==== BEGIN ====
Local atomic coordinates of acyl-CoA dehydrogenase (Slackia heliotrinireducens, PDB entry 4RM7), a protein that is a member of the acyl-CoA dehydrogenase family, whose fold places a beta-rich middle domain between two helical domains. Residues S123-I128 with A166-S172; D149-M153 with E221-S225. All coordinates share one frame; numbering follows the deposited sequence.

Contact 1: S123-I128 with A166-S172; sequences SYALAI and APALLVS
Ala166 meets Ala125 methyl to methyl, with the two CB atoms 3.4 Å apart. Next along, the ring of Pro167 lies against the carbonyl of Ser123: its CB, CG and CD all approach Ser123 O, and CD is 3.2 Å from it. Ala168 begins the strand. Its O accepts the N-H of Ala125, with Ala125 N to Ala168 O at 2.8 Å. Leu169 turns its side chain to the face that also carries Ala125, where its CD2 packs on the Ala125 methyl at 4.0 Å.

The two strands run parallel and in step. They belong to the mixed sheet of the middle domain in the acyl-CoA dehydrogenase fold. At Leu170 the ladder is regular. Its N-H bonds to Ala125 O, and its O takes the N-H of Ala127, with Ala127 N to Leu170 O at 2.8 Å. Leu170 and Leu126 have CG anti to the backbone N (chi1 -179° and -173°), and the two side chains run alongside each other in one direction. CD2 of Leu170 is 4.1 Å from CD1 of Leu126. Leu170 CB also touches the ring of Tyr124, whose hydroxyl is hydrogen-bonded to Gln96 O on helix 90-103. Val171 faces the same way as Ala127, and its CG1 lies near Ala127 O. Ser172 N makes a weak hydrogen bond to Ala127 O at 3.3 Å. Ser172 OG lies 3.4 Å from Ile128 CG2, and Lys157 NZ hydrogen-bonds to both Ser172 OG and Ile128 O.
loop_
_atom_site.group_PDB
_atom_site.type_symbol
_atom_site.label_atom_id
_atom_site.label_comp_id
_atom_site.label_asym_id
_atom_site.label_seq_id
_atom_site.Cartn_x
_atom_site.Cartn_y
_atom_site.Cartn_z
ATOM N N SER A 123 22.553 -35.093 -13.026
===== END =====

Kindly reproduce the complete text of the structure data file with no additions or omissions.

Local atomic coordinates of acyl-CoA dehydrogenase (Slackia heliotrinireducens, PDB entry 4RM7), a protein that is a member of the acyl-CoA dehydrogenase family, whose fold places a beta-rich middle domain between two helical domains. Residues S123-I128 with A166-S172; D149-M153 with E221-S225. All coordinates share one frame; numbering follows the deposited sequence.

Contact 1: S123-I128 with A166-S172; sequences SYALAI and APALLVS
Ala166 meets Ala125 methyl to methyl, with the two CB atoms 3.4 Å apart. Next along, the ring of Pro167 lies against the carbonyl of Ser123: its CB, CG and CD all approach Ser123 O, and CD is 3.2 Å from it. Ala168 begins the strand. Its O accepts the N-H of Ala125, with Ala125 N to Ala168 O at 2.8 Å. Leu169 turns its side chain to the face that also carries Ala125, where its CD2 packs on the Ala125 methyl at 4.0 Å.

The two strands run parallel and in step. They belong to the mixed sheet of the middle domain in the acyl-CoA dehydrogenase fold. At Leu170 the ladder is regular. Its N-H bonds to Ala125 O, and its O takes the N-H of Ala127, with Ala127 N to Leu170 O at 2.8 Å. Leu170 and Leu126 have CG anti to the backbone N (chi1 -179° and -173°), and the two side chains run alongside each other in one direction. CD2 of Leu170 is 4.1 Å from CD1 of Leu126. Leu170 CB also touches the ring of Tyr124, whose hydroxyl is hydrogen-bonded to Gln96 O on helix 90-103. Val171 faces the same way as Ala127, and its CG1 lies near Ala127 O. Ser172 N makes a weak hydrogen bond to Ala127 O at 3.3 Å. Ser172 OG lies 3.4 Å from Ile128 CG2, and Lys157 NZ hydrogen-bonds to both Ser172 OG and Ile128 O.
loop_
_atom_site.group_PDB
_atom_site.type_symbol
_atom_site.label_atom_id
_atom_site.label_comp_id
_atom_site.label_asym_id
_atom_site.label_seq_id
_atom_site.Cartn_x
_atom_site.Cartn_y
_atom_site.Cartn_z
ATOM N N SER A 123 22.553 -35.093 -13.026